How to write a coven enquiry letter

So you’ve read a book or two about Wicca, and now you’re looking to find out more, maybe join a coven. So you look on the Mandragora Magika group-finder page, and you find a group that you’re interested in.

So now you’re ready to write an inquiry letter to the coven. After you have read their entire website and any blogposts they have linked to from their site, of course.

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Review of “Traditional Wicca: A Seeker’s Guide”

If you are looking for a clear explanation of lineaged, initiatory witchcraft, this is it. If you are looking for a coven, thinking of joining a coven, or merely curious, I would recommend reading this book. Even if you are an experienced Wiccan initiate, you could benefit from the perspectives offered in this book.

If your coven is open to seekers, this book should go straight to the top of your recommended reading list, for seekers, new initiates, and even old hands. It’s clearly written, engaging, well-structured, and scholarly.

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Witchcraft Traditions

When Gerald Gardner coined the term “the Wica” (originally spelt with one c), he seems to have intended it to refer to any and all witches. Subsequently, the term has come to be used by some people to mean only witches initiated into Gardnerian and Alexandrian Wicca, and has been used by others to mean anybody who identifies as Wiccan, and a whole spectrum of meanings in between those two terms. This can make it confusing for people to understand what is meant by any individual using the term Wicca.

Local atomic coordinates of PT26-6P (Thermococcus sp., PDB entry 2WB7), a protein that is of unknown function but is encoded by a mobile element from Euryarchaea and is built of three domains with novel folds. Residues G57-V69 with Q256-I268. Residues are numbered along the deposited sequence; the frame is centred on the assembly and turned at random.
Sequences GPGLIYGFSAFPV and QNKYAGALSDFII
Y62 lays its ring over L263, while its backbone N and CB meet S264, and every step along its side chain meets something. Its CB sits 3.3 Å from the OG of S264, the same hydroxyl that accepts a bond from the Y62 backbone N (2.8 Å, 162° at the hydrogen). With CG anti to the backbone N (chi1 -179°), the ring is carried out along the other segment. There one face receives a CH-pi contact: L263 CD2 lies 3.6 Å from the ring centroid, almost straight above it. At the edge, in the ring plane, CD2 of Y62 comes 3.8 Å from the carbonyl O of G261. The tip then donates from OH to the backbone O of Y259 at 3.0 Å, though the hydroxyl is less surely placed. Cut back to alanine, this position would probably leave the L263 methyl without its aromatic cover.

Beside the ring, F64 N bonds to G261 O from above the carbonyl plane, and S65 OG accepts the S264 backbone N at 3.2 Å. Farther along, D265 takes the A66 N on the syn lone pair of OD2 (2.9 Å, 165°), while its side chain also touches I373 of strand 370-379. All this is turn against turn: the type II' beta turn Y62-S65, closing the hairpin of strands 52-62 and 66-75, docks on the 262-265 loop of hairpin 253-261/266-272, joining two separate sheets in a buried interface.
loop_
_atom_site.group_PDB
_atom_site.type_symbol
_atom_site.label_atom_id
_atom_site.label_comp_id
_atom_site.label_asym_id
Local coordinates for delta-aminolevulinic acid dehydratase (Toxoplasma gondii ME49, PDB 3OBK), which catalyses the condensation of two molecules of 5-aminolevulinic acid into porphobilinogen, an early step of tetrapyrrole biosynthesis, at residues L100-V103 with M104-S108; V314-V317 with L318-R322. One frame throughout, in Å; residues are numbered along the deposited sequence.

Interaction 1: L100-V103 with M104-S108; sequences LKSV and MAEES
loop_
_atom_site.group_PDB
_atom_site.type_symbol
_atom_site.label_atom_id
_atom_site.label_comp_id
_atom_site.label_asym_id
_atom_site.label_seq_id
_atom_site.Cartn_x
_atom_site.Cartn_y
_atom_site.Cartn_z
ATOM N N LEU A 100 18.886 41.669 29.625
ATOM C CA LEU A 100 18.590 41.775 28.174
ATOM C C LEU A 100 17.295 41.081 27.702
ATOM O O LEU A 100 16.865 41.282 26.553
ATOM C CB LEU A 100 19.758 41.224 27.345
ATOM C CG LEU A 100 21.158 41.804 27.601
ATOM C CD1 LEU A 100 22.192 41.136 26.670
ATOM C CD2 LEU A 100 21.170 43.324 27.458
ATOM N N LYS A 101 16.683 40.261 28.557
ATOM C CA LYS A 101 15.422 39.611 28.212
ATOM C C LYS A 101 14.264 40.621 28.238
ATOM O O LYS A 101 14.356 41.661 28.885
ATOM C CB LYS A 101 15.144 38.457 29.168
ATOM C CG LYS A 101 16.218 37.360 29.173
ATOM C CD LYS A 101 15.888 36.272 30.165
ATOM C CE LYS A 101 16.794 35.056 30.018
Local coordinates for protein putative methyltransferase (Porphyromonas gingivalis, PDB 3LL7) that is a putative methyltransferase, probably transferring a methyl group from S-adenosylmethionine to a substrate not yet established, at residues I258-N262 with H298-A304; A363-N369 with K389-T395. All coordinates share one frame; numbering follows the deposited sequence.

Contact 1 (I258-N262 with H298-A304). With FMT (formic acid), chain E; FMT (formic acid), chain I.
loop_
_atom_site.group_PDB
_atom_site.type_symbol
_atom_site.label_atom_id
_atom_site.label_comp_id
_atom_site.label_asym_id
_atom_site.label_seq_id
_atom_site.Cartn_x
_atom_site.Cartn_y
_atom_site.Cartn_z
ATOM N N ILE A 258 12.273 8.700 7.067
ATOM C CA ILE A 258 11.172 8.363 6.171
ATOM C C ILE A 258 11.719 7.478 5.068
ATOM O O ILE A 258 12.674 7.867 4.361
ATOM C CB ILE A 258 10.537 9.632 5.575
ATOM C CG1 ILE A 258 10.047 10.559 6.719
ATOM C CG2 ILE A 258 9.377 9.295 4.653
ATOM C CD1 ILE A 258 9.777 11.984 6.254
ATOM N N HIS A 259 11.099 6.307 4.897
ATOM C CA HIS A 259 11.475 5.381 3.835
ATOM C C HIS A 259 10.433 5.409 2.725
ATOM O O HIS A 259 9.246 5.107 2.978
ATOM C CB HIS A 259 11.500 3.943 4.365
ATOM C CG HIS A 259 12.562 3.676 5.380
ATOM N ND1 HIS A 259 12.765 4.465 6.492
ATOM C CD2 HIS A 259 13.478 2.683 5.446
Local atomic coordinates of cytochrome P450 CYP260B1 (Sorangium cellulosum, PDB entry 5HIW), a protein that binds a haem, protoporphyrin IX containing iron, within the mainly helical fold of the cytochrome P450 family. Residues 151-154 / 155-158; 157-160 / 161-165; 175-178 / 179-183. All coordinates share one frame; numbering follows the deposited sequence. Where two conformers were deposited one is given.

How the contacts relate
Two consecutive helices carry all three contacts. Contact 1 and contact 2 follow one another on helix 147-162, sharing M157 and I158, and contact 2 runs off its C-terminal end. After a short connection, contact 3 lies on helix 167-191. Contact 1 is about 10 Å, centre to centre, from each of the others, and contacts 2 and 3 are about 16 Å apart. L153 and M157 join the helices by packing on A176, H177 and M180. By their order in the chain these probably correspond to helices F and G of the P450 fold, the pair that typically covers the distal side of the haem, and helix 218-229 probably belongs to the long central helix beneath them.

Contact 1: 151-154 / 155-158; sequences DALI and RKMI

[Estimated reading time: 10 minutes. Contains 2020 words]

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Connecting with place

One of the key elements of Pagan thought is connecting with the Earth, Nature, and/or the land. As a general thing, Wiccans seem to focus more on Nature, Druids seem to focus more on the Earth, and Heathens seem to focus more on the land. however, there are always individual exceptions to these generalities. I have always felt very attached to the land around me, especially hills and ranges of hills.

The Pagan revival began, in part, because people felt alienated from Nature by the Industrial Revolution and living in cities.

Looking at other indigenous spiritualities and religions around the world, we can see that connection to the land and Nature is extremely important to them. This connection includes awareness of ecosystems, bio-regions, animals, plants, seasonal changes, rivers, rocks, and trees.

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